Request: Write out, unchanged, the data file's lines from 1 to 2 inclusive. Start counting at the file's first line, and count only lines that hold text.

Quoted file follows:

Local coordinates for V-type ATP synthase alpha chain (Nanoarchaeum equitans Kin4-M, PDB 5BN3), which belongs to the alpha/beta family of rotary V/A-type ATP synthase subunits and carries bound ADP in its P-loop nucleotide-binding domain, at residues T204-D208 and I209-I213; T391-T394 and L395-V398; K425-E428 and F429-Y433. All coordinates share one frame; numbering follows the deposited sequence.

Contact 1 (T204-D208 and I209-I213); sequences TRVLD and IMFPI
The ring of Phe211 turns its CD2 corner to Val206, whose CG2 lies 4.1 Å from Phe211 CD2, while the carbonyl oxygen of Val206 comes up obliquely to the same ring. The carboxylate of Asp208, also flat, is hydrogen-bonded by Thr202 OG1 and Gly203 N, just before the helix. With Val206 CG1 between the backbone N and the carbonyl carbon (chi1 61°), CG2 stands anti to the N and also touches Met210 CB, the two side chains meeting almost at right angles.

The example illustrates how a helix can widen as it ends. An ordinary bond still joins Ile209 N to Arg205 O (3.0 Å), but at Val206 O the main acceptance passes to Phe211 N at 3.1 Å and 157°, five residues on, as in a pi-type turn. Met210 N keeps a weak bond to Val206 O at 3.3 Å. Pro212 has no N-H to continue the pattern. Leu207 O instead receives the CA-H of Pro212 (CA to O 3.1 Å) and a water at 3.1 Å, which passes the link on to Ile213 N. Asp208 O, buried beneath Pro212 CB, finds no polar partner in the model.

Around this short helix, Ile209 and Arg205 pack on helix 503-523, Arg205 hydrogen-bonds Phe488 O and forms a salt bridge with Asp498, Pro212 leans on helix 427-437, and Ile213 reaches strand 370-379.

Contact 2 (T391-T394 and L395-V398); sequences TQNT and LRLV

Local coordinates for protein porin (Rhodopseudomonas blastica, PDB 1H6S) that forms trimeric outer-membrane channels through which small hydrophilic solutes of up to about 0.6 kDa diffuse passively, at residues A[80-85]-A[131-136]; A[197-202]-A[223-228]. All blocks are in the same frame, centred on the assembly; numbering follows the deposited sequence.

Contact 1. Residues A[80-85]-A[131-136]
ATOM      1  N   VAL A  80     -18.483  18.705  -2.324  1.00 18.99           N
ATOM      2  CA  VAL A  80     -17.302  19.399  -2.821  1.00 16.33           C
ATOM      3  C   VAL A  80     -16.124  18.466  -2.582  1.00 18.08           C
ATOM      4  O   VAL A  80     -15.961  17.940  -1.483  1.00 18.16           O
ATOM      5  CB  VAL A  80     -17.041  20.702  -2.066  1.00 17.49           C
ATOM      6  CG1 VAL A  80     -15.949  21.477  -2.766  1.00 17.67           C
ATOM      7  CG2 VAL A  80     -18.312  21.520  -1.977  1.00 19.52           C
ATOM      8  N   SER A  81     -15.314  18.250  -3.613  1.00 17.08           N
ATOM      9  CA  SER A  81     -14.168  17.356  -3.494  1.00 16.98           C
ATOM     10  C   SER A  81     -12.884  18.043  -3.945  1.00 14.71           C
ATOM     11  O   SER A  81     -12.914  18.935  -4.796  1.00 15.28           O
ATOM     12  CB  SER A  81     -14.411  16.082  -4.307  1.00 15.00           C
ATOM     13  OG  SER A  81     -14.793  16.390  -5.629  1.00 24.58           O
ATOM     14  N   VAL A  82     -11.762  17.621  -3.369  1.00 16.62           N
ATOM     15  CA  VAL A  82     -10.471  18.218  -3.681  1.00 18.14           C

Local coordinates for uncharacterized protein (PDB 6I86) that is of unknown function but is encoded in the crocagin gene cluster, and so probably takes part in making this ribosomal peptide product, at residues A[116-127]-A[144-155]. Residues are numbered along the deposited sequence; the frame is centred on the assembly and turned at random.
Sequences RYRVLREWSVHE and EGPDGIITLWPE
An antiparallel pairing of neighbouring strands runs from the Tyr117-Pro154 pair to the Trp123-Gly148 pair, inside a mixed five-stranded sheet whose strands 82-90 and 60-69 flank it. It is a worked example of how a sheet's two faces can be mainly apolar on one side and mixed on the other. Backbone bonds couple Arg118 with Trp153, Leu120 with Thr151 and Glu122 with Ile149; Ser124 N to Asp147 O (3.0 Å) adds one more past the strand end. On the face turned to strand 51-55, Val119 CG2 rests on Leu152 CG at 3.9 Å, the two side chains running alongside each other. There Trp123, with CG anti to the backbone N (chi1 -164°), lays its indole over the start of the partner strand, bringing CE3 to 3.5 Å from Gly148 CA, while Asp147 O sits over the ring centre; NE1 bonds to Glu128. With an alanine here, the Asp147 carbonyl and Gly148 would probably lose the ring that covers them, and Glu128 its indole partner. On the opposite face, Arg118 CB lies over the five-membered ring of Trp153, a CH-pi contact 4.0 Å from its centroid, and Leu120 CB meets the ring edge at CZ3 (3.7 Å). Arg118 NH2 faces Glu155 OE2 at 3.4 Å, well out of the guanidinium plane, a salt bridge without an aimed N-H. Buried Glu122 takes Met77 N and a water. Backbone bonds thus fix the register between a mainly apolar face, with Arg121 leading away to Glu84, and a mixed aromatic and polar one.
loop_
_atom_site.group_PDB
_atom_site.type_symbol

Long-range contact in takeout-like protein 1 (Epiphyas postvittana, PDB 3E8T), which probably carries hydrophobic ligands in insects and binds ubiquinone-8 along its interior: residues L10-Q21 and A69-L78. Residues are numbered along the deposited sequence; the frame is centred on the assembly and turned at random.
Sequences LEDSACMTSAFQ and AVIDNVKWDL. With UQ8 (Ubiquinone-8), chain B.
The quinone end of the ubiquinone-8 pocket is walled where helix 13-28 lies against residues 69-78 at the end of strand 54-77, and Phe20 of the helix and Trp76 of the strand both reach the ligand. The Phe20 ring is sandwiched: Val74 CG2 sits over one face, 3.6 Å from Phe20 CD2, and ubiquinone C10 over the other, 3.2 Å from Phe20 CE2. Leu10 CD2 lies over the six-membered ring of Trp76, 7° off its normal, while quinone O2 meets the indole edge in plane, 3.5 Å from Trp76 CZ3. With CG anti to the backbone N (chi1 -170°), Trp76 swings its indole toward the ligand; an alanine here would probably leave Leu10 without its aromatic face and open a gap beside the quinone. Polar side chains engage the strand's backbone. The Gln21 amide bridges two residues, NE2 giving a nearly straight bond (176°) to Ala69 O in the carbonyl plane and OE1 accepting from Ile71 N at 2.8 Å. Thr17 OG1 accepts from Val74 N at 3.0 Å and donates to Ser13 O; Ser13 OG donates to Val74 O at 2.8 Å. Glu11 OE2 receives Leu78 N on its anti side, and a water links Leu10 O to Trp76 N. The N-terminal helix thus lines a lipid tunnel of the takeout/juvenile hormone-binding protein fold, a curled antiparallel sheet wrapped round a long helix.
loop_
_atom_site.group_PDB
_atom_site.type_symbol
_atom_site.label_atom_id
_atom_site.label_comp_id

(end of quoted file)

Local coordinates for V-type ATP synthase alpha chain (Nanoarchaeum equitans Kin4-M, PDB 5BN3), which belongs to the alpha/beta family of rotary V/A-type ATP synthase subunits and carries bound ADP in its P-loop nucleotide-binding domain, at residues T204-D208 and I209-I213; T391-T394 and L395-V398; K425-E428 and F429-Y433. All coordinates share one frame; numbering follows the deposited sequence.

Contact 1 (T204-D208 and I209-I213); sequences TRVLD and IMFPI